So not only is the Fed artificially growing the economy with ever more potential for contraction due to inherent inefficiency, but it is also countering a very natural principle of asset depreciation as a direct consequence of increasing economic complexity by continuing to pump credit into these facilities. The end result is going to be a steep degeneration in natural complexity.

We should note that the present political disturbances which we see in the Mid East, Ukraine, Russia, Africa, Europe and Latin America in all probability stem from this direct principle. In essence the necessity for decelerating economic complexity is really the underlying principle behind the instability we are seeing manifest as global political destabilization. The true underlying causes may well be economic manifest as strategic power.  Though those who are pursuing strategic aims may not realize, the fundamental causes are likely economic in nature.

The reality is that though the Federal Reserve actions may worsen even a limited steady state economy by creating inflation that ultimately acts as a potential for contraction, the impetus of the Global Economy now present is a separate force on the system. This drive to globalize the economy will only add complexity to an already inflated system, and the result will be a natural tendency towards asset depreciation worldwide.  Central Banks modeled on the U.S. Federal Reserve will only make the situation worse still.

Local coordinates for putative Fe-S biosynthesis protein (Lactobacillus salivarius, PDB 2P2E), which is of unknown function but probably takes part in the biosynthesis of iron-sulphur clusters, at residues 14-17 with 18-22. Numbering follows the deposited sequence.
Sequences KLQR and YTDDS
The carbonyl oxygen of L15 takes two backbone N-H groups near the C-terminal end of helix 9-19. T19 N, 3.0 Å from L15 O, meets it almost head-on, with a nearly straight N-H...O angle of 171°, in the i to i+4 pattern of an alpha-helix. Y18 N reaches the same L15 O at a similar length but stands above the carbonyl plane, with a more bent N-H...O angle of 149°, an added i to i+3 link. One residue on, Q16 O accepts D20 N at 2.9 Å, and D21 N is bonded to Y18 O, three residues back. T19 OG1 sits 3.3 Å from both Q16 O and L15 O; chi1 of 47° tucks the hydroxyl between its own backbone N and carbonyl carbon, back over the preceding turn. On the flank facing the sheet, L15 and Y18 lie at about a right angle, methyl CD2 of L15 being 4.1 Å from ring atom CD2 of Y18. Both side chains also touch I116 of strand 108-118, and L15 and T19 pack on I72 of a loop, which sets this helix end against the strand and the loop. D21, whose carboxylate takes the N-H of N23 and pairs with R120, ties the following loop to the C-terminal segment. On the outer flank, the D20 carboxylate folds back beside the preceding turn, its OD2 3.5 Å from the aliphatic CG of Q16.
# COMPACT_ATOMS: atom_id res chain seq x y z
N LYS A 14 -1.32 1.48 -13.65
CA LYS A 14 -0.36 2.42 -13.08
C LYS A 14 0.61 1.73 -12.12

This instability will probably continue.

Foreign Fed Transactions

We are not here going to talk about foreign exchange problems or the interactions of the American system with others because it would get too complicated, but in reality these systems simply increase the pressure for inflation in the long run. Although we have heard about nothing but “the threat” of deflation, the truth is that all these systems which we see today are geared to creating nothing but inflation, and the only reason we ever saw price drops is because the natural economy was unable to accommodate the credit schemes put forward. This is precisely why these systems are doomed. Because any disinflation is going to lead directly to inflation by monetary response, which is the original objective of this system. But this inflation is going to be large and unsustainable, and place an incredible potential for contraction on any future economy. Foreign-global- interactions will only make it worse.